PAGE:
On April 4, 2019, the Department of Justice (DOJ) announced settlements with three pharmaceutical companies, Jazz Pharmaceuticals plc (Jazz), Lundbeck LLC (Lundbeck), and Alexion Pharmaceuticals (Alexion), related to allegations that the companies made inappropriate payments to patient assistance programs (PAPs) administered by third parties that the companies used as conduits. PAPs provide financial assistance, often in the form of assistance with insurance co-payments, to patients with limited financial means. PAPs may be administered by foundations established by pharmaceutical companies or through independent charitable organizations.
The federal anti-kickback statute prohibits a pharmaceutical company from offering or paying, directly or indirectly, any remuneration, including money or any other thing of value, to induce government healthcare program beneficiaries to select the company’s products. Routine waivers or subsidies of government patients’ co-payments implicate and may violate the anti-kickback statute. According to DOJ’s announcement, Jazz, Lundbeck, and Alexion violated the anti-kickback statute by indirectly subsidizing patient co-payments through inappropriate payments made to third-party PAPs.
The Government’s Allegations
The government alleged that Jazz, among other things, asked a foundation to create a Narcolepsy fund, which was solely funded by Jazz, so that the foundation would pay the co-payments for its product, Xyrem. The government alleged that Jazz knew that the fund almost exclusively provided co-payment assistance for Xyrem, even though it accounted for only a small portion of the narcolepsy market. The foundation also required patients that used products other than Xyrem to obtain denial letters from other assistance programs before receiving help from the fund, while Jazz made Medicare patients ineligible for its free drug program and referred them to the foundation. The government also alleged that Jazz asked the foundation to create another, separate fund to assist patients with co-payments for severe chronic pain drugs; in practice, the fund exclusively paid the Medicare co-payments for Jazz’s pain product, Prialt. According to the government’s allegations, the foundation told Jazz that it referred patients elsewhere if they sought assistance with other drugs. The government also alleged that Jazz was aware that the fund was not on the foundation’s website, which minimized the number of patients seeking assistance for products other than Prialt.
The government alleged that Lundbeck donated to a third-party foundation fund that exclusively provided financial support to patients with Huntington’s Disease. Until 2015, Lundbeck sold the only drug approved to treat certain symptoms associated with Huntington’s, Xenazine. In addition, the government alleged that, even though the foundation provided assistance almost exclusively for Xenazine, Lundbeck referred Xenazine patients with other conditions to the foundation, which then paid Xenazine co-payments for unapproved uses. The government also alleged that Lundbeck’s policy was to not allow Medicare or ChampVA patients to participate in its free drug program for Xenazine, even if the patient met the financially needy criteria, and, instead, referred these patients to the foundation to cover the cost of the drug.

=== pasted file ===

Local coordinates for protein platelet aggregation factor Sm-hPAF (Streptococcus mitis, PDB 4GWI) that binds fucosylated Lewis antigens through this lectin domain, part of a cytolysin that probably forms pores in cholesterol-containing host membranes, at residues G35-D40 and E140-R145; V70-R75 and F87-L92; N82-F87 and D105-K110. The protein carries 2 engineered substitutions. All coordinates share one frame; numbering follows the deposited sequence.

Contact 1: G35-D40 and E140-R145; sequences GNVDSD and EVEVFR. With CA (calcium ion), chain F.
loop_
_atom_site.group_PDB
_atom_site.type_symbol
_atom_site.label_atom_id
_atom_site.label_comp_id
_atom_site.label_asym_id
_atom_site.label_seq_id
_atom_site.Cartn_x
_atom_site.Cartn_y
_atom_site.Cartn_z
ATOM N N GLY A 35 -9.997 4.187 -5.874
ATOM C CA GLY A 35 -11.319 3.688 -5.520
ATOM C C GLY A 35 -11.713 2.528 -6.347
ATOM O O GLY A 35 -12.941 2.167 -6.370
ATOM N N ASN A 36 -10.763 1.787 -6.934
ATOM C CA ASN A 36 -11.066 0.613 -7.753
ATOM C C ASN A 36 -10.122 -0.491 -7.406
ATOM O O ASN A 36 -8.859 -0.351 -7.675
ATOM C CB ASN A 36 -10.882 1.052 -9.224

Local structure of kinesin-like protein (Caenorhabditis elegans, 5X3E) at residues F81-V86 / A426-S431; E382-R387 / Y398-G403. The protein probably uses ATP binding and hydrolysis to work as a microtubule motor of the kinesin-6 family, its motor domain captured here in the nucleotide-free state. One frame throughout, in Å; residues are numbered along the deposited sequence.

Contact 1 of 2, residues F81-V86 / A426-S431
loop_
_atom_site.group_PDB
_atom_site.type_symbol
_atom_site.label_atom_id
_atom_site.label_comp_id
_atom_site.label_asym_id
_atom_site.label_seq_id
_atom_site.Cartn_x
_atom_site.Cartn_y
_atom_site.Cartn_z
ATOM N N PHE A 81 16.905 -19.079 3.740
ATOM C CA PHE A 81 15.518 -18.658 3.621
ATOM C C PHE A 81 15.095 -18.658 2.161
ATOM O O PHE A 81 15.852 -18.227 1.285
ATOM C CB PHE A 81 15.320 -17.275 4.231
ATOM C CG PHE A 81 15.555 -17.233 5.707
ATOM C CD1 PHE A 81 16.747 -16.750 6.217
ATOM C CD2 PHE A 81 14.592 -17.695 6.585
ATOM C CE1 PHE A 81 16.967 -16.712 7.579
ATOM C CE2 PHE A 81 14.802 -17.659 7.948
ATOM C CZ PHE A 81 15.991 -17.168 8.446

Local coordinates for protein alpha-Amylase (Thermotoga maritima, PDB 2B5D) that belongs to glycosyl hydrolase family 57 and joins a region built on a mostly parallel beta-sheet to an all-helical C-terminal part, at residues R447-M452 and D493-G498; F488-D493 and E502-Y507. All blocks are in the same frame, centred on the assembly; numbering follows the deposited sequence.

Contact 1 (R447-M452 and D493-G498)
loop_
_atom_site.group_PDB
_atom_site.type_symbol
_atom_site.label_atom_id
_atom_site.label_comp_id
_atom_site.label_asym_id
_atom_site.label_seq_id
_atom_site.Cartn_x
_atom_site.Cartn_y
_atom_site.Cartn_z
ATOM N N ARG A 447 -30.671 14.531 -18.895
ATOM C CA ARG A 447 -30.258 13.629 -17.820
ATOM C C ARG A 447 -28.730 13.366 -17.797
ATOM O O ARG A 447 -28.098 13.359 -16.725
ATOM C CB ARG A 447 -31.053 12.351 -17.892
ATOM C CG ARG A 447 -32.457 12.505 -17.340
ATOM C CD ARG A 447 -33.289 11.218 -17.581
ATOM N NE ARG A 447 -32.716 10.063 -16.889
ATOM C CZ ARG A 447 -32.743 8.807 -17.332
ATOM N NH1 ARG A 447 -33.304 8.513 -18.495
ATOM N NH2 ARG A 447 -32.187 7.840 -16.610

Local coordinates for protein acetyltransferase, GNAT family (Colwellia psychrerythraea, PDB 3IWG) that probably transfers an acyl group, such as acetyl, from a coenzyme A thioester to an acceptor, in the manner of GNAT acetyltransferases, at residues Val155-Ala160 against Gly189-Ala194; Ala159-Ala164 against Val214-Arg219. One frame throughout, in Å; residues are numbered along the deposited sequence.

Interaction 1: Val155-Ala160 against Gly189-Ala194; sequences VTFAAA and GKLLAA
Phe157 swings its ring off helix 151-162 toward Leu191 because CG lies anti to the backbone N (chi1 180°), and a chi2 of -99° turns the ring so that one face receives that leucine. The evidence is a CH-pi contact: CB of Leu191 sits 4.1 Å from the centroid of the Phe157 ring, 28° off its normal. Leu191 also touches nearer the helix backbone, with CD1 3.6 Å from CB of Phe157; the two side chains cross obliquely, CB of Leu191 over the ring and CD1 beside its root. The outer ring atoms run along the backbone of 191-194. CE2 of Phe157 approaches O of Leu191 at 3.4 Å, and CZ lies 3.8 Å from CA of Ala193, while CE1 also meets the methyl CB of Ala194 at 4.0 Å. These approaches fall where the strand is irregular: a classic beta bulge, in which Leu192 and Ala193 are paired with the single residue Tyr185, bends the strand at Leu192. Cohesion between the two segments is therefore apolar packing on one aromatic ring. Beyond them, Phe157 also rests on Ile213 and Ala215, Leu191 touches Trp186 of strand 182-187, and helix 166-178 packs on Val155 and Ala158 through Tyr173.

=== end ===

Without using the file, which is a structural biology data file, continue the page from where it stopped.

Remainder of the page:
Finally, the government alleged that Alexion was the sole donor to a third-party fund at a foundation which provided co-payment assistance for patients taking Alexion’s product, Soliris, and induced those patients to purchase the product. The price for the product (around $500,000 per year) was allegedly known by Alexion to deter patient purchases. Therefore, Alexion requested that the foundation create a fund to provide financial assistance to Soliris patients. The foundation and Alexion allegedly discussed the coverage, including Alexion’s wish that the fund not cover a patient with an order for anything other than Soliris therapy. In addition, the government alleged that Alexion had a general practice of not allowing Medicare patients to participate in its free drug program, which was available to other financially needy patients, and that Alexion funneled those patients to the foundation through the foundation’s “referral portal” software. The government alleged that the portal was able to report information to Alexion to confirm Soliris patients who were approved for financial assistance from the foundation and detailed the foundation’s payments to them.
To resolve these allegations, the companies agreed to pay a total of $122.6 million. In addition, Jazz and Lundbeck each entered five-year corporate integrity agreements (CIAs) with the Office of Inspector General (OIG). According to the announcement, OIG decided not to require a CIA with Alexion because it put into place “sweeping and fundamental organizational changes” after the alleged misconduct, including hiring a new executive leadership team, changing half of the members of the Board of Directors, and relocating its corporate headquarters, which resulted in a 40% new employee staff.